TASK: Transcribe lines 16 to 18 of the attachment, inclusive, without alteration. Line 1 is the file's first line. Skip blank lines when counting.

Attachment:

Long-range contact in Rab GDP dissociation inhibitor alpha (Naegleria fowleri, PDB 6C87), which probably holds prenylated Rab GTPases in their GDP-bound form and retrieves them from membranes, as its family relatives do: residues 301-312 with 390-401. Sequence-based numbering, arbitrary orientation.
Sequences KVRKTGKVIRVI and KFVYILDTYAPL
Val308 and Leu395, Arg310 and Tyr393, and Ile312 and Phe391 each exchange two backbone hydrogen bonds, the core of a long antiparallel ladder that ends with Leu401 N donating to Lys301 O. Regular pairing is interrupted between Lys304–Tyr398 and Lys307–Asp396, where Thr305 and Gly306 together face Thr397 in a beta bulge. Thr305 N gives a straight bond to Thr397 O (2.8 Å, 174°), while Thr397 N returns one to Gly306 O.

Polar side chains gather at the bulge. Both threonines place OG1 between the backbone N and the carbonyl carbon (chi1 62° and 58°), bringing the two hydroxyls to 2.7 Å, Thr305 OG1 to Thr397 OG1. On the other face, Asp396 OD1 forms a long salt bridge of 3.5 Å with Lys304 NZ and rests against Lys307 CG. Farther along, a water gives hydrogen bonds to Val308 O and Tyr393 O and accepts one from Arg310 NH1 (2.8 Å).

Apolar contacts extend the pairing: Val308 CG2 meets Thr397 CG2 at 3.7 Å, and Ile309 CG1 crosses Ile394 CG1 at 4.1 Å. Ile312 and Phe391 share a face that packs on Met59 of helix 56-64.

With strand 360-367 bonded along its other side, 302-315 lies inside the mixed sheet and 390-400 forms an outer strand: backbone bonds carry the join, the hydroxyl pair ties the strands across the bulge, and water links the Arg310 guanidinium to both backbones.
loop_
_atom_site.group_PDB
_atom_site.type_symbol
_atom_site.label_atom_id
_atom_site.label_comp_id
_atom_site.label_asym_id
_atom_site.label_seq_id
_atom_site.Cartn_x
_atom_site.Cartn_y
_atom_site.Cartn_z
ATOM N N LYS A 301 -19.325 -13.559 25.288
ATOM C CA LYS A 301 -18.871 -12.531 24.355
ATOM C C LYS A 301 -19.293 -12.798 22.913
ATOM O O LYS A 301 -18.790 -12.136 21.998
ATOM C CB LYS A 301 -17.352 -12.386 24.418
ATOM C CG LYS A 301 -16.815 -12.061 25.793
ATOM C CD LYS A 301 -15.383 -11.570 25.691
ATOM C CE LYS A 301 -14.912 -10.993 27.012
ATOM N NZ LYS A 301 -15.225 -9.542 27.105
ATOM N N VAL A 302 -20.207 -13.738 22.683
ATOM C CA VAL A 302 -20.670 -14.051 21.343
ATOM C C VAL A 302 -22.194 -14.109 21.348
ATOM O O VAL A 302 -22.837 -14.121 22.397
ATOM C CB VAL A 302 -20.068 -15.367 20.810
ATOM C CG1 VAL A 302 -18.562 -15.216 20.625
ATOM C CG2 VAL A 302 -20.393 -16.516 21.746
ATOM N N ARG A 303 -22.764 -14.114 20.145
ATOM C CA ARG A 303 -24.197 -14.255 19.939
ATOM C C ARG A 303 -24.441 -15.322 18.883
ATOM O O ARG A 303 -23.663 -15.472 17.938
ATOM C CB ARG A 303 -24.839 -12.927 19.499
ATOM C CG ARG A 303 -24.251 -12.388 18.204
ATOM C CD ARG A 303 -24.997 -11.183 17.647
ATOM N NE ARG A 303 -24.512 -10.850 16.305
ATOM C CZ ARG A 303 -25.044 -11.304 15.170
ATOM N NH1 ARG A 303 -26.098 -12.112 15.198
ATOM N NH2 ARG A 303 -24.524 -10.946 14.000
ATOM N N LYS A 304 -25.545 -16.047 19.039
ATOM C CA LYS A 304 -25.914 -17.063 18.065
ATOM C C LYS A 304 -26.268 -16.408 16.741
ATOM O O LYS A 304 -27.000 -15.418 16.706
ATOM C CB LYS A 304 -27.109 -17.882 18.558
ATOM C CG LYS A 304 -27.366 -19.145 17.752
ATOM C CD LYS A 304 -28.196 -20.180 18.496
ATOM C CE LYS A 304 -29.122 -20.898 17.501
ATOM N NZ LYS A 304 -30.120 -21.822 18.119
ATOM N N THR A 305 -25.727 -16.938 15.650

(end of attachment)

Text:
_atom_site.Cartn_z
ATOM N N LYS A 301 -19.325 -13.559 25.288
ATOM C CA LYS A 301 -18.871 -12.531 24.355